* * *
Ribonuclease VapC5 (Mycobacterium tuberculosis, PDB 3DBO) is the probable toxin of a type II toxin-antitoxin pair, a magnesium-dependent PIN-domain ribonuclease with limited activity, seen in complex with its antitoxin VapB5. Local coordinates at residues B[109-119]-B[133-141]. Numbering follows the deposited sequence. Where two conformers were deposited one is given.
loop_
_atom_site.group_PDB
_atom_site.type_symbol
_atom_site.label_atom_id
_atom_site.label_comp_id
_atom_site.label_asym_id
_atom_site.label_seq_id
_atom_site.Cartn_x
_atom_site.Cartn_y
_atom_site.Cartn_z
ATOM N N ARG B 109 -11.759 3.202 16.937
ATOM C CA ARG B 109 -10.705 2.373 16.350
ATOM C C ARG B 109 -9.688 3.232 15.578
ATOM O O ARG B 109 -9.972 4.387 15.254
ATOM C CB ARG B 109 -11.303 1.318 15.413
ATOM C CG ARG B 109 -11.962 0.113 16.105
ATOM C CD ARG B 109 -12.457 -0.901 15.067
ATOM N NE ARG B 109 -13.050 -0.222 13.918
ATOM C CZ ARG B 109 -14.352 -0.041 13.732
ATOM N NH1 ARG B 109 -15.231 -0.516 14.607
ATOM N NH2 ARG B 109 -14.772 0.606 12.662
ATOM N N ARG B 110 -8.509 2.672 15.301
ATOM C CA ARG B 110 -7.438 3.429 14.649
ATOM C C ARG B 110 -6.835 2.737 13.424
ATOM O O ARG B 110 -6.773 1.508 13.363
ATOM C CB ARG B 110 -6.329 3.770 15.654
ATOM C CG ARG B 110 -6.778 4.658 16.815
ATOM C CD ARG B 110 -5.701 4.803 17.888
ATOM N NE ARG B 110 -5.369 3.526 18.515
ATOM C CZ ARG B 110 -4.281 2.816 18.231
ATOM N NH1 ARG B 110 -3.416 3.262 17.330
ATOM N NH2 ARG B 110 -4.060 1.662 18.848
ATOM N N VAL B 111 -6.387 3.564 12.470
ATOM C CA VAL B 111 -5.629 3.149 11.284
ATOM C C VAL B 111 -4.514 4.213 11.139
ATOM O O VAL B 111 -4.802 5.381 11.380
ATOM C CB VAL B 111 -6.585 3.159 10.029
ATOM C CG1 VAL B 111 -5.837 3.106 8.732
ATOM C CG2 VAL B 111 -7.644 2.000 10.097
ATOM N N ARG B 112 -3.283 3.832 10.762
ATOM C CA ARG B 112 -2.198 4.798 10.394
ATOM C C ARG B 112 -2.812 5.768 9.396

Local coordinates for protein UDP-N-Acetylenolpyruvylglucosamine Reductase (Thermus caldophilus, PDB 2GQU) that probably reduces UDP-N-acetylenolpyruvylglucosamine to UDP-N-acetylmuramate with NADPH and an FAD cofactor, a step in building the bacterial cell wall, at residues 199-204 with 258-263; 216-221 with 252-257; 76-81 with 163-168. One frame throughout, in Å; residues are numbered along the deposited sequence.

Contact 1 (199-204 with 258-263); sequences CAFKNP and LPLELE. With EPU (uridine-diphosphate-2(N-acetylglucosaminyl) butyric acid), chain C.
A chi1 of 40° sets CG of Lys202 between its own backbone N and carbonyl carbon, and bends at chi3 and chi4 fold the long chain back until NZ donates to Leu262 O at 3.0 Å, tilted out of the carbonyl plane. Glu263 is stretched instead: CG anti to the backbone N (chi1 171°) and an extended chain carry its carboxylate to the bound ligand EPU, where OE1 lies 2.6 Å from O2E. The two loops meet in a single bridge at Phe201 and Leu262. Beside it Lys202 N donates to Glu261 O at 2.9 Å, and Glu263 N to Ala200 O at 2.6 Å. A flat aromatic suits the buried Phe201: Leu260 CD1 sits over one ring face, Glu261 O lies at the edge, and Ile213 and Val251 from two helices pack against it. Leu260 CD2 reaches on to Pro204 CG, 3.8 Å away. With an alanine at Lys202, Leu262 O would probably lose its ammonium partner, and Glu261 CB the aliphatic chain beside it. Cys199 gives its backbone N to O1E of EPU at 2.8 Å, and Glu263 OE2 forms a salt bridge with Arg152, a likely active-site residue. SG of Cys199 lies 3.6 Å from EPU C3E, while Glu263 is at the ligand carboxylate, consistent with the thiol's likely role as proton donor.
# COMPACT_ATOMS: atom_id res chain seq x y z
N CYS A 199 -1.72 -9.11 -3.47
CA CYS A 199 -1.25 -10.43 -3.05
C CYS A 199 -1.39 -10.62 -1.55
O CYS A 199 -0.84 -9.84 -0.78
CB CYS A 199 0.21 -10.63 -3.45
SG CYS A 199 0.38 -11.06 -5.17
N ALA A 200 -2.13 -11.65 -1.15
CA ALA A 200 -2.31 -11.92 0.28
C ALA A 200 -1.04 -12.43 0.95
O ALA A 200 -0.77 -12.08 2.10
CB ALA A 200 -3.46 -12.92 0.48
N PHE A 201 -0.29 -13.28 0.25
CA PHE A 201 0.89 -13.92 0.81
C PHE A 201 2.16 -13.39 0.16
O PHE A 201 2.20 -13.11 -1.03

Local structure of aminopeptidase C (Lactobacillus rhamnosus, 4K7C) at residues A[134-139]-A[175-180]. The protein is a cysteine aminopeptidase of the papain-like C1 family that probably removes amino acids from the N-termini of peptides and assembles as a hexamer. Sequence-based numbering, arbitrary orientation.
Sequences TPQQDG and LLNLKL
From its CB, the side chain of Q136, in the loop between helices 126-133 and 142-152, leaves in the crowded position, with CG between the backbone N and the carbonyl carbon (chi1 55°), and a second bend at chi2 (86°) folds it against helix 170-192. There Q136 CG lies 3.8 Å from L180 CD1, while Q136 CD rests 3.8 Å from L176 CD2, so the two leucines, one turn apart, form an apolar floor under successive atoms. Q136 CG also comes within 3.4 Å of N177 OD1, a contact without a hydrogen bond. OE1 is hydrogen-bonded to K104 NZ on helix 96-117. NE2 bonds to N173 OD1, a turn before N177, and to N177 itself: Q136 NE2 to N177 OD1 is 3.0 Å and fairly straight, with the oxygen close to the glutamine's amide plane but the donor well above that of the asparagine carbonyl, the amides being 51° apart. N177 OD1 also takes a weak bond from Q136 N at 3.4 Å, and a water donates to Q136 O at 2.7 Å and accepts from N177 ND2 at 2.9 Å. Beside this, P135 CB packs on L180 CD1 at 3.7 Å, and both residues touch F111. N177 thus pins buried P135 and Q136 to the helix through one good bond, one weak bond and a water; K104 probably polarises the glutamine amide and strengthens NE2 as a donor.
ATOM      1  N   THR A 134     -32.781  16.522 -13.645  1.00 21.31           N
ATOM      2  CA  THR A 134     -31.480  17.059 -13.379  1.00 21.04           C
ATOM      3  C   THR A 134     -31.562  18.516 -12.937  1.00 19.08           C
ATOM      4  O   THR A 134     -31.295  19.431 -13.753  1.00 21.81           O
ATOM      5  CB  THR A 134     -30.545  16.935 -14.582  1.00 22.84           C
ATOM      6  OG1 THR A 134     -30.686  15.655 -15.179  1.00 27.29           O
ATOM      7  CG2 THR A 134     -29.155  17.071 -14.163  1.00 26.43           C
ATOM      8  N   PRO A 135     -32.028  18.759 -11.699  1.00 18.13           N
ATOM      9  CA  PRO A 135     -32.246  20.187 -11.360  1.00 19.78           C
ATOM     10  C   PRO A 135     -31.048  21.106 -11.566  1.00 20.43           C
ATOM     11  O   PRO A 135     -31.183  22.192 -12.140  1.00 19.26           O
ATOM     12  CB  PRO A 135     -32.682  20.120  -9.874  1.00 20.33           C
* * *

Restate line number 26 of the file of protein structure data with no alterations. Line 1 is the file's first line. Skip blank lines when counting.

ATOM O O ARG B 110 -6.773 1.508 13.363